Interpretive fiction presents the reader with significant insights
into life and into human nature. Such truths take a greater hold when they
are conveyed through our feelings as well as through our intellect.
* Identifying the tone or mood is often an important clue to help
the reader discover literary themes. * Considering how a writer creates a certain tone or mood helps
the reader appreciate the author's style.
Tone= Style or Manner of expression in speech or writing.
The Dictionary of Literary Terms by Martin Gray (Longman/York Press,
1996, ISBN 0-582-08037-1) gives the following for tone: "…Tone is thus a critical concept which implies that literature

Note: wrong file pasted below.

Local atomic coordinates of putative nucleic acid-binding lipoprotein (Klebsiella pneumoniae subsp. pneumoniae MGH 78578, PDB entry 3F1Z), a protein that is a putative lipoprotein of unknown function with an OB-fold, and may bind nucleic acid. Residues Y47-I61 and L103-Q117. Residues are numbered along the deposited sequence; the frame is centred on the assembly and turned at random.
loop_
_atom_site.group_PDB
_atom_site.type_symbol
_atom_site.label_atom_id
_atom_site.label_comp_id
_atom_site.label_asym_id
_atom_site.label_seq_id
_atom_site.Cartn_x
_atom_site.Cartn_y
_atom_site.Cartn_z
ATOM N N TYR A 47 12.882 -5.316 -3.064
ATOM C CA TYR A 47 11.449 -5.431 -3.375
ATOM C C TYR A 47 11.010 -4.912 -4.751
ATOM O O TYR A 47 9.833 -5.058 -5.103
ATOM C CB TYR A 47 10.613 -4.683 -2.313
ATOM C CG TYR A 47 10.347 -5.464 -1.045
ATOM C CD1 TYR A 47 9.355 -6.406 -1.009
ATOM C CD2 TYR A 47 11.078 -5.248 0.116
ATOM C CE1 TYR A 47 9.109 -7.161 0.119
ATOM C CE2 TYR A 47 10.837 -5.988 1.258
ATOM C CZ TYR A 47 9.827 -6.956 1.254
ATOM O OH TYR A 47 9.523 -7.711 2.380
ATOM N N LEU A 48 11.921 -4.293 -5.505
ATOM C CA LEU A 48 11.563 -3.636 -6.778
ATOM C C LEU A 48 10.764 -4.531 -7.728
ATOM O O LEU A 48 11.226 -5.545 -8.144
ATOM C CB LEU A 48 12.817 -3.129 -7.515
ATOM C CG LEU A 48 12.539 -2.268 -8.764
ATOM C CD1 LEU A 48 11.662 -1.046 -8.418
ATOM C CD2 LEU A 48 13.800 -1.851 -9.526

is like speech, requiring a speaker and a listener, tone being the attitude
adopted by the speaker to the listener ---the author's attitude toward
the work, events, characters, or the reader/audience --
and understood from the kind of syntax and vocabulary used. For
the full understanding of a work it is essential to recognize its tone
or range of tones, however difficult that may be, especially for non-native
speakers of English.
Irony, for example, in which an author does not mean what he or she
says, may pass unnoticed, if the tone of a passage is misunderstood."
Mood= Atmosphere, State of mind.
"The Dictionary of Literary Terms" gives for Mood: Mood (OE 'mind, feeling' from ON 'anger') A term used synonymously
with atmosphere to indicate in a literary work the prevailing feeling
or frame of mind, especially at the start of a play, poem or novel, creating
a sense of expectation about what is to follow.